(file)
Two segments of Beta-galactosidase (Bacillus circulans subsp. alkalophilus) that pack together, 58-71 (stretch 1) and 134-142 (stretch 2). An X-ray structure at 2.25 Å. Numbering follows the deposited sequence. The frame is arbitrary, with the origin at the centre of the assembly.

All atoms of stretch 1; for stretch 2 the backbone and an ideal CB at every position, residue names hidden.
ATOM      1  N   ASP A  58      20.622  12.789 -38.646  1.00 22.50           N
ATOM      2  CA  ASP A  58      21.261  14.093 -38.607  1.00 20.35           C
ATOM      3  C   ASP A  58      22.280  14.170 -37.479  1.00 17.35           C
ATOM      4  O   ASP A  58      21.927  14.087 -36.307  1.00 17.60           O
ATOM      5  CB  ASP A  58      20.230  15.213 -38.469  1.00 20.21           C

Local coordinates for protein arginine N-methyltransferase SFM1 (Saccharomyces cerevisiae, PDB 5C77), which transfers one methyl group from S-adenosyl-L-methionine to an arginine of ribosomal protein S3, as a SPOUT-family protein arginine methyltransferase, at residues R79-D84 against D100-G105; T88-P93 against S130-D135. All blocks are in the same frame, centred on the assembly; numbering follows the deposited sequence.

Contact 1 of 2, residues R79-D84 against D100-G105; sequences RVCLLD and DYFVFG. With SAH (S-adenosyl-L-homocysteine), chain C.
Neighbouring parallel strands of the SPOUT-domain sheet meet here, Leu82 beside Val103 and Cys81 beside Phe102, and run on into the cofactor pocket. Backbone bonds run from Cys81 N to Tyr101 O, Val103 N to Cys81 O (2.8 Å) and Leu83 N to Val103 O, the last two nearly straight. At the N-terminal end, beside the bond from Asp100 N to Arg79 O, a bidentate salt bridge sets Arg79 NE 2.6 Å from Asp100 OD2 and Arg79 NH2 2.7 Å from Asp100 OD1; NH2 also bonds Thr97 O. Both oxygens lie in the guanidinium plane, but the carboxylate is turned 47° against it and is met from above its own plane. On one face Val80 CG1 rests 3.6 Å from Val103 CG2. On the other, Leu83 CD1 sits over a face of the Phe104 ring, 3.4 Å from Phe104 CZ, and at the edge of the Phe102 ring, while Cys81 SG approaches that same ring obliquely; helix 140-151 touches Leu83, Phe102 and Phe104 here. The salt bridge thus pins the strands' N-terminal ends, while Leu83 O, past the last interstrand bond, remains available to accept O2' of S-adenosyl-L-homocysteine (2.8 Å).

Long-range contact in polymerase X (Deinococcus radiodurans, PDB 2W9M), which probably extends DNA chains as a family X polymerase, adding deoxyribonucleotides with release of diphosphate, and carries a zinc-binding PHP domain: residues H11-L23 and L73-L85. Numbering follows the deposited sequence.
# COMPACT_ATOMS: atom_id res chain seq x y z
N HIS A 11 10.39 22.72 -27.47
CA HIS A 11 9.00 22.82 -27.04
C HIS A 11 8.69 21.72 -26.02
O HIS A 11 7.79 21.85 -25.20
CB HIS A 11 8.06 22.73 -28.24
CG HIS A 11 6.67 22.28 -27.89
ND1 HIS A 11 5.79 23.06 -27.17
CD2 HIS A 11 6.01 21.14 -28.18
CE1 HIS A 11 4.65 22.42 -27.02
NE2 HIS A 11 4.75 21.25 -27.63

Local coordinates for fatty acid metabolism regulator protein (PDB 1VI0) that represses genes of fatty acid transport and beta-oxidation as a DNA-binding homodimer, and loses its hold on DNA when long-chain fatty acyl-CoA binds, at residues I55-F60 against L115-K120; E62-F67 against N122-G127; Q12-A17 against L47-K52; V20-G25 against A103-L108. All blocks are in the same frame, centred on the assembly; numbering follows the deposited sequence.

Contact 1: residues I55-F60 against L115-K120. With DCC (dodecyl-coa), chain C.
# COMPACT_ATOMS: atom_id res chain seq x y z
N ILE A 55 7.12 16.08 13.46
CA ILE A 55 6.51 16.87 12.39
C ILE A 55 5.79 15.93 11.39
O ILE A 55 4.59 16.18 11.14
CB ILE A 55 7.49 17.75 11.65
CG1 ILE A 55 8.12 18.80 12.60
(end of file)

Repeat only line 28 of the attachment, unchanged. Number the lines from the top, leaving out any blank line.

C ILE A 55 5.79 15.93 11.39